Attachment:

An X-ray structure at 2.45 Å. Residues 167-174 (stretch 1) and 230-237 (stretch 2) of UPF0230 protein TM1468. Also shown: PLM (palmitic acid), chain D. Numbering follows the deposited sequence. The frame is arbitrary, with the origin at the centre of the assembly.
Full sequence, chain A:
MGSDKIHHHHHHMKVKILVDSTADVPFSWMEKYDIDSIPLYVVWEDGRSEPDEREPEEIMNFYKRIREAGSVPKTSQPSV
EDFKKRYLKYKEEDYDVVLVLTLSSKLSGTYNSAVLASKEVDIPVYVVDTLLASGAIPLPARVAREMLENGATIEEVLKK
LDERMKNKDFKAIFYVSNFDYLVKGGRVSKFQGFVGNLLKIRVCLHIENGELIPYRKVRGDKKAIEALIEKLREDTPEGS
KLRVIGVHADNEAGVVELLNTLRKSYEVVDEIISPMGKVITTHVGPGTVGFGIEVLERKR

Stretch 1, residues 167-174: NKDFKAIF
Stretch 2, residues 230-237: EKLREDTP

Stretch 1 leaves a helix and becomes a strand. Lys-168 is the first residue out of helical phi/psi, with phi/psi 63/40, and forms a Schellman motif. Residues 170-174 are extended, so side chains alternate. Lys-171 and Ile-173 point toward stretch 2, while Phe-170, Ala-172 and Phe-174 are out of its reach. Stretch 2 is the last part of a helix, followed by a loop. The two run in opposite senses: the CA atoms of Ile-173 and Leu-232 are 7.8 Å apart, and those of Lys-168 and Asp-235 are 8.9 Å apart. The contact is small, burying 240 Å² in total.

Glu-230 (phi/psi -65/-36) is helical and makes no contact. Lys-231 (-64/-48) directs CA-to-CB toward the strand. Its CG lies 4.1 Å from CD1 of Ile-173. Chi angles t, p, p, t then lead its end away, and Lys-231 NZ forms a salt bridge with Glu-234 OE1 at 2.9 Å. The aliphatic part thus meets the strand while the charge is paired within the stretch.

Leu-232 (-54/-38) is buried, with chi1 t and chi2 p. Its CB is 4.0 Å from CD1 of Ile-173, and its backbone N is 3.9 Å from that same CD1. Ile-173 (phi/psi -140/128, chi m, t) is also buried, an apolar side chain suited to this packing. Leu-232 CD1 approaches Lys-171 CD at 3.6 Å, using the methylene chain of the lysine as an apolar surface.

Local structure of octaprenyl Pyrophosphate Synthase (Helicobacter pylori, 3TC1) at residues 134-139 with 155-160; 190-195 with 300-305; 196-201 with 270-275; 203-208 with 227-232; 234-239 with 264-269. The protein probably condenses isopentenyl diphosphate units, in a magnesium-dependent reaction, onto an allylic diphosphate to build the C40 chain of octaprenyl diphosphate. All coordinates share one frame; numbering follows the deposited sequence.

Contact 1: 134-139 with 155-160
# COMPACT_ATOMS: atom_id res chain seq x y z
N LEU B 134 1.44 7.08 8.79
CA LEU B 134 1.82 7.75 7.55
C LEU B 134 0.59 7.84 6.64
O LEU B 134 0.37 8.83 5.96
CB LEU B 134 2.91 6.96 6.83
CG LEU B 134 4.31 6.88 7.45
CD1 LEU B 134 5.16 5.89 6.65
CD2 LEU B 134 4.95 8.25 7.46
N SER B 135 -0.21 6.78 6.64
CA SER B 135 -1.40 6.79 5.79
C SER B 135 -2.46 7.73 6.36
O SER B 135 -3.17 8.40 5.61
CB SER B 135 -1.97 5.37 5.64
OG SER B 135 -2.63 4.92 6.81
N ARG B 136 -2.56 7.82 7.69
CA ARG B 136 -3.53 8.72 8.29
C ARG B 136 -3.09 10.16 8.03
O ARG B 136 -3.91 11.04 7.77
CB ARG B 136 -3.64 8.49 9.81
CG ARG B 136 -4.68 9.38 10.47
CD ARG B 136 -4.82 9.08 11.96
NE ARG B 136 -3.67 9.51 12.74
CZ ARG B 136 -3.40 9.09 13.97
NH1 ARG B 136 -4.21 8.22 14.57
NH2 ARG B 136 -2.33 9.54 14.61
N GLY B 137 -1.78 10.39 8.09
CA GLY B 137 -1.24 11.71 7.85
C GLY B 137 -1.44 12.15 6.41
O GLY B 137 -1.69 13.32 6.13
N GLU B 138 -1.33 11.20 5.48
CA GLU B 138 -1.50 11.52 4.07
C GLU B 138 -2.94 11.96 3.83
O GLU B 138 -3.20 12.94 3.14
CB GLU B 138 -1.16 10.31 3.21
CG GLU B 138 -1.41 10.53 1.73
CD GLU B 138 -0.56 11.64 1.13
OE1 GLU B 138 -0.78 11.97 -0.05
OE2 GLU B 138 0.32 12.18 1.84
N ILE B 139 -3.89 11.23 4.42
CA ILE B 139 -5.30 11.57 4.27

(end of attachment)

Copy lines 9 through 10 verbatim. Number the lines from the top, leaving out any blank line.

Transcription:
Stretch 1 leaves a helix and becomes a strand. Lys-168 is the first residue out of helical phi/psi, with phi/psi 63/40, and forms a Schellman motif. Residues 170-174 are extended, so side chains alternate. Lys-171 and Ile-173 point toward stretch 2, while Phe-170, Ala-172 and Phe-174 are out of its reach. Stretch 2 is the last part of a helix, followed by a loop. The two run in opposite senses: the CA atoms of Ile-173 and Leu-232 are 7.8 Å apart, and those of Lys-168 and Asp-235 are 8.9 Å apart. The contact is small, burying 240 Å² in total.

Glu-230 (phi/psi -65/-36) is helical and makes no contact. Lys-231 (-64/-48) directs CA-to-CB toward the strand. Its CG lies 4.1 Å from CD1 of Ile-173. Chi angles t, p, p, t then lead its end away, and Lys-231 NZ forms a salt bridge with Glu-234 OE1 at 2.9 Å. The aliphatic part thus meets the strand while the charge is paired within the stretch.